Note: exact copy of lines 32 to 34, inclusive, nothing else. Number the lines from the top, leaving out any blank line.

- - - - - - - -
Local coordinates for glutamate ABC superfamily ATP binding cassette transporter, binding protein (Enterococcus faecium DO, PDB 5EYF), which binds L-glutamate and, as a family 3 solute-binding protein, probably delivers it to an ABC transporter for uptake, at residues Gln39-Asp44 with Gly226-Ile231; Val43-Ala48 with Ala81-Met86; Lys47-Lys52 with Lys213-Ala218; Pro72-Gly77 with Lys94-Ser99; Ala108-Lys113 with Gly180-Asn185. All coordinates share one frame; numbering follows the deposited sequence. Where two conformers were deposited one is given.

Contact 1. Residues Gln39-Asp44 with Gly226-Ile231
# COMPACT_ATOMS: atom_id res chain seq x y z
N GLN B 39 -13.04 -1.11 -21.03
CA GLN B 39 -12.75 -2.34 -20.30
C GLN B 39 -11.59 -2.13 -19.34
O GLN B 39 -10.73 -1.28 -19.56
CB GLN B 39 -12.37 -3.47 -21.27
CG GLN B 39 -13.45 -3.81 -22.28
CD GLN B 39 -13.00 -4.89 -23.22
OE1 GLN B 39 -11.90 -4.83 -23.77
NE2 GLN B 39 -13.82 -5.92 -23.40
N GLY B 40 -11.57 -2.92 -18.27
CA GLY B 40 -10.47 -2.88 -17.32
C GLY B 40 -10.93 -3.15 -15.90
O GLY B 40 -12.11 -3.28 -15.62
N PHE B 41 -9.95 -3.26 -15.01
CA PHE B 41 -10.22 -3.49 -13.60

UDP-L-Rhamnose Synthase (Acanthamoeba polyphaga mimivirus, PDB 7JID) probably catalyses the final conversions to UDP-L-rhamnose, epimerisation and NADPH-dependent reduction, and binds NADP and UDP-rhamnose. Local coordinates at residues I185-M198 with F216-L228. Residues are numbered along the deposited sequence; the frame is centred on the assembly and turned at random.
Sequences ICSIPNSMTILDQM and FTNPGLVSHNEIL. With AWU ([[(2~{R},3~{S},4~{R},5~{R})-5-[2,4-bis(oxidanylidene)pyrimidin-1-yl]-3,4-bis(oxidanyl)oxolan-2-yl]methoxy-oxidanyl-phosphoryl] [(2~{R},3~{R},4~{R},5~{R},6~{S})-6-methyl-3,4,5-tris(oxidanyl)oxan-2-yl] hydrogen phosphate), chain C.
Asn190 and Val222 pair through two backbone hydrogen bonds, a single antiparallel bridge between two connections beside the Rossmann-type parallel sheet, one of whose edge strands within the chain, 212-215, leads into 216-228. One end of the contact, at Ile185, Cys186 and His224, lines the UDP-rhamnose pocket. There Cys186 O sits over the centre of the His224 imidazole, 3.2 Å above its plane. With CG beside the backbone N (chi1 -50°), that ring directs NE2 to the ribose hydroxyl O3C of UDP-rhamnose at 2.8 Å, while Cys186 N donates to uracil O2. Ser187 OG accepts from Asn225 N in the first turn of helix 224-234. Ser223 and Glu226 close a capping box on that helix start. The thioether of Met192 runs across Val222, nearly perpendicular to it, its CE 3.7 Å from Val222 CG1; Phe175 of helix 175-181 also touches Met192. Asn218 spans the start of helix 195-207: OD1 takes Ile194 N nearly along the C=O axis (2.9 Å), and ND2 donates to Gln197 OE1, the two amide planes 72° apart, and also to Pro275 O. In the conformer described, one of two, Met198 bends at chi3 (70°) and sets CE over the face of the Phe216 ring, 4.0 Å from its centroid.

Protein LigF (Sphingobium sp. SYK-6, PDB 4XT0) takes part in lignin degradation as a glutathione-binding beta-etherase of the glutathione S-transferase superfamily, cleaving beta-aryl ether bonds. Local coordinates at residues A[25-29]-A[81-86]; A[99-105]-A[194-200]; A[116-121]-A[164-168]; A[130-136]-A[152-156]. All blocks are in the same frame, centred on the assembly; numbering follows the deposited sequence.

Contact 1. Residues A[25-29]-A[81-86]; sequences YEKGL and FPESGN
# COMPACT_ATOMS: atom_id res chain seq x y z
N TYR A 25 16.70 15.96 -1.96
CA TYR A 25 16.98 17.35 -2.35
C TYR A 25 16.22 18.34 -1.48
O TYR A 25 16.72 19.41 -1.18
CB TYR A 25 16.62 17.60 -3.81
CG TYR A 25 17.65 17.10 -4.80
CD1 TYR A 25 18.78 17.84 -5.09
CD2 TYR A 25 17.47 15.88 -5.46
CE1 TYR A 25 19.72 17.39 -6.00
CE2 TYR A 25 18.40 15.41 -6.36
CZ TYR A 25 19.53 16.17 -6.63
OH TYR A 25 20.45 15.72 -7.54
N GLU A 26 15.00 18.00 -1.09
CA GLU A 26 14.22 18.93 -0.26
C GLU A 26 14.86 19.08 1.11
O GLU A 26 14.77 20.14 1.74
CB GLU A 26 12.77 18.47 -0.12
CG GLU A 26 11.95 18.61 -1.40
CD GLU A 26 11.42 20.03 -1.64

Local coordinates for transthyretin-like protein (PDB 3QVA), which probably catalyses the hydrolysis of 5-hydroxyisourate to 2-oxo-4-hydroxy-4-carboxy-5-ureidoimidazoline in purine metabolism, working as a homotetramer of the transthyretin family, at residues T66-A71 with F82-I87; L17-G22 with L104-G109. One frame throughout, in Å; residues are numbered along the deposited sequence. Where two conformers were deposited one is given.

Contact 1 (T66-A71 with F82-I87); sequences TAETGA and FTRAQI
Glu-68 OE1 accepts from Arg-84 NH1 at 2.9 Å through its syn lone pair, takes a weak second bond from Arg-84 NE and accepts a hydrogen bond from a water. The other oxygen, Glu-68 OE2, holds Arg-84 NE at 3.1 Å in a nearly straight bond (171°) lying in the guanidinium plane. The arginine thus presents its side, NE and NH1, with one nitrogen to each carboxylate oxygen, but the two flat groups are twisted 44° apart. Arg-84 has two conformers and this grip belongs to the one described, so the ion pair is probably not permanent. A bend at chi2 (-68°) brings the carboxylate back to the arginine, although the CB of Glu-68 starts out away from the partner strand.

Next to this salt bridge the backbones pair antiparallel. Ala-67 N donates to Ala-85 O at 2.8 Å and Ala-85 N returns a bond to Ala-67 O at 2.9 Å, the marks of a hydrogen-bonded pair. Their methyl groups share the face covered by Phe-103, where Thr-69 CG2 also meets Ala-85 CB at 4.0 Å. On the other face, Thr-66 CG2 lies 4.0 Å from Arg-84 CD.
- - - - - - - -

CD2 TYR A 25 17.47 15.88 -5.46
CE1 TYR A 25 19.72 17.39 -6.00
CE2 TYR A 25 18.40 15.41 -6.36